The cash deposit fees for exceeding the limit are typically around 20 to 30 cents per $100. Some banks will charge fees for every additional $1,000 deposited past the limit.

How to avoid this fee: Decide which business bank account satisfies your cash deposit needs. You may also want to consider traditional banks with more brick-and-mortar branches near your business location.

4. Wire Transfer Fee

Through wire transfers, you can send money from bank to bank. The fee for wire transfers can vary per bank for domestic and international transactions. Some banks may also offer free inbound or outbound wire transfer services.

Wire transfers are ideal when sending or receiving substantial funds since the fees can be steep. This payment method can be faster compared to other payment types.

Domestic wire transfer fees can range from $10 to $35. Meanwhile, international wire transfer fees can fall anywhere from $15 to $75, depending on if the transaction is initiated online or through a branch.

How to avoid this fee: Use wire transfers when you need to send or accept a large amount of money. If that is not the case, you can try other options, such as using your bank’s mobile app or other popular payment apps, such as Zelle and Venmo.

Mercury is a fintech platform offering free wire transfers for domestic and international transactions. Check out our Mercury business checking review to learn more.

5. Automated Clearing House (ACH) Fee

ACH payment is commonly used for paying bills and vendors online and receiving customer payments. Using the ACH network, you can electronically transfer money from one bank to another. An ACH fee may be charged by banks.

Compared to other payment types, ACH transfers are considered safer since you must provide personal and bank account information. ACH transfers may take one to four business days.

Most internet banks won’t charge next-day ACH fees, while some traditional banks will charge $10. For same-day ACH transfers or payments made in real-time, the fee can be around 1% of the transferred amount.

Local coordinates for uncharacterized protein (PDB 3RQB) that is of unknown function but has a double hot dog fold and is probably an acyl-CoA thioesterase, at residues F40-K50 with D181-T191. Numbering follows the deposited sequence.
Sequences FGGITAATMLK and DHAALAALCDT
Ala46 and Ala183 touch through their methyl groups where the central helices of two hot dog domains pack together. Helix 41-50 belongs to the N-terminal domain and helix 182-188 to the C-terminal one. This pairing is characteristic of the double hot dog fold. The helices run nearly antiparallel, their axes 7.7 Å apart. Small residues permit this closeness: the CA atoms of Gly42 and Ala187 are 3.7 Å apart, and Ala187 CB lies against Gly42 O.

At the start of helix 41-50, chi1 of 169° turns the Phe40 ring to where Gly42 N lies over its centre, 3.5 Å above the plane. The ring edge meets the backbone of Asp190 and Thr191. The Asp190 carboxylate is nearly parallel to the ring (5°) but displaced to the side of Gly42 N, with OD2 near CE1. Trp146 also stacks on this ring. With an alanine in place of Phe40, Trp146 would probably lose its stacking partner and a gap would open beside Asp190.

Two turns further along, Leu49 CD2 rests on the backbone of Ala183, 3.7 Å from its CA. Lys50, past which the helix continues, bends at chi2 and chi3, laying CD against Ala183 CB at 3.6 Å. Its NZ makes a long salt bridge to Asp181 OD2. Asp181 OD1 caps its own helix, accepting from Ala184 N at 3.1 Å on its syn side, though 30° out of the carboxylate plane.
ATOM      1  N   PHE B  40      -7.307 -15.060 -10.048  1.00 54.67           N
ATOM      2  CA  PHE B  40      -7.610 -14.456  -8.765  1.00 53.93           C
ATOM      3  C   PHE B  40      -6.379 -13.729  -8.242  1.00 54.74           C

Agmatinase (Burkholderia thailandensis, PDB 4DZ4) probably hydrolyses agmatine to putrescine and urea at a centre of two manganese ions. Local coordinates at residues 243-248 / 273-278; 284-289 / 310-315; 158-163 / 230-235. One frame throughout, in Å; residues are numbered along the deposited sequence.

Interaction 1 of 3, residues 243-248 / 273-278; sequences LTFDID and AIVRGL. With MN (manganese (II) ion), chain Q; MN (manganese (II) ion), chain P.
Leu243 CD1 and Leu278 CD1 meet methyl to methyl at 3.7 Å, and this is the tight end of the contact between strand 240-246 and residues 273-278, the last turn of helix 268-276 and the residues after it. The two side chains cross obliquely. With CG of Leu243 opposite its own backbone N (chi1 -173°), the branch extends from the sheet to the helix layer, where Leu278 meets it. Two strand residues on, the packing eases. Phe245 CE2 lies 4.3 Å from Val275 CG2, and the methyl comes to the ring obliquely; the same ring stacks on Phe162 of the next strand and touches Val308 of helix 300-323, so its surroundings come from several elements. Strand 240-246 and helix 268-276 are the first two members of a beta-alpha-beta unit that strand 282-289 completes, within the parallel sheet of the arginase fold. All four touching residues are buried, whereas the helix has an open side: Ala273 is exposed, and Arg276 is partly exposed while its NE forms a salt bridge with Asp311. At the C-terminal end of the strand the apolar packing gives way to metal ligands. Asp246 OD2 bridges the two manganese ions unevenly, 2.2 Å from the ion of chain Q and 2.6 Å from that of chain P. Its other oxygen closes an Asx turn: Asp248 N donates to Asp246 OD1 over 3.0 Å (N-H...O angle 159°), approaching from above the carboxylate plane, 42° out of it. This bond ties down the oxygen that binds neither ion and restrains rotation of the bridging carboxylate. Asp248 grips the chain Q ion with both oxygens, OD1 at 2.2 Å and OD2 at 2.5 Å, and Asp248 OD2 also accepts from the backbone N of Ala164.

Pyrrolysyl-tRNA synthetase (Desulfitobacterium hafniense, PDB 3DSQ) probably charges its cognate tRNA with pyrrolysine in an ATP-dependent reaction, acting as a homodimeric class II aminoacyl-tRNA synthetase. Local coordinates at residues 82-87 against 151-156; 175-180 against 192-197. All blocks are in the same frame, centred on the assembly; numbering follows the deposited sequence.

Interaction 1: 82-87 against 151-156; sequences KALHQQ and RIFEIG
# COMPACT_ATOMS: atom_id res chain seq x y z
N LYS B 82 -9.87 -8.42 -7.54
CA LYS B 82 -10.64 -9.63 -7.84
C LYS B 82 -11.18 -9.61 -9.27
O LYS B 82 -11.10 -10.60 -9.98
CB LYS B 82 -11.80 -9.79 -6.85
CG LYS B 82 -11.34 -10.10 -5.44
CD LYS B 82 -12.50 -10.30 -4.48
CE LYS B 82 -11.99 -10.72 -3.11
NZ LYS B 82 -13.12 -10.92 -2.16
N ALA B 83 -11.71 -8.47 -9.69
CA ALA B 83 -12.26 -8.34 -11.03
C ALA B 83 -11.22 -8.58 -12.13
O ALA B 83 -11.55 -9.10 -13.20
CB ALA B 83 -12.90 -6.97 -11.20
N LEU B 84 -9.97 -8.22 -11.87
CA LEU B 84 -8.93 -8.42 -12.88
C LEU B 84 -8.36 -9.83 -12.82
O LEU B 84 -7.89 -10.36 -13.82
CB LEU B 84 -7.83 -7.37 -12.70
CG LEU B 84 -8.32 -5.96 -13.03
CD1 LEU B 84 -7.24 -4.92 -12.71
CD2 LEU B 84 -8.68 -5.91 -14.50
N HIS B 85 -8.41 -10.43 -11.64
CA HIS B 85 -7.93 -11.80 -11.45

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How to avoid this fee: Consider opening a business bank account at an online bank or fintech offering ACH transfers for free.

6. Overdraft Fee

Sometimes, you may overlook how much balance you have in your business bank account, which leads to overdrawing your funds. When this happens, the bank may cover your transaction and charge an overdraft fee.

You can avoid this incident by enrolling in business overdraft protection. This way, your transactions are covered by immediate transfers from a secondary account, small line of credit, or credit card.

Overdraft fees typically cost $30 to $40. However, some banks may not charge overdraft fees or may offer free overdraft protection transfers.

How to avoid this fee: Aside from signing up for a business overdraft protection plan, you can set up account alerts. This way, you will be notified immediately when your business bank account balance reaches a critical threshold. You can then perform fund transfers to cover future transactions.

7. Returned Item/NSF Fee

When you don’t have enough balance in your account to cover your transaction and the bank rejects the transaction, a returned item fee, or NSF fee, is charged. Even after the bank collects this fee for reversing the transaction, you may still be charged additional fees from merchants or service providers. NSF fees can range from $27 to $40.

How to avoid this fee: Similar to overdraft fees, you can enroll in business overdraft protection or sign up for account alerts to keep track of your current account balance and spending.

8. Nonnetwork ATM Fee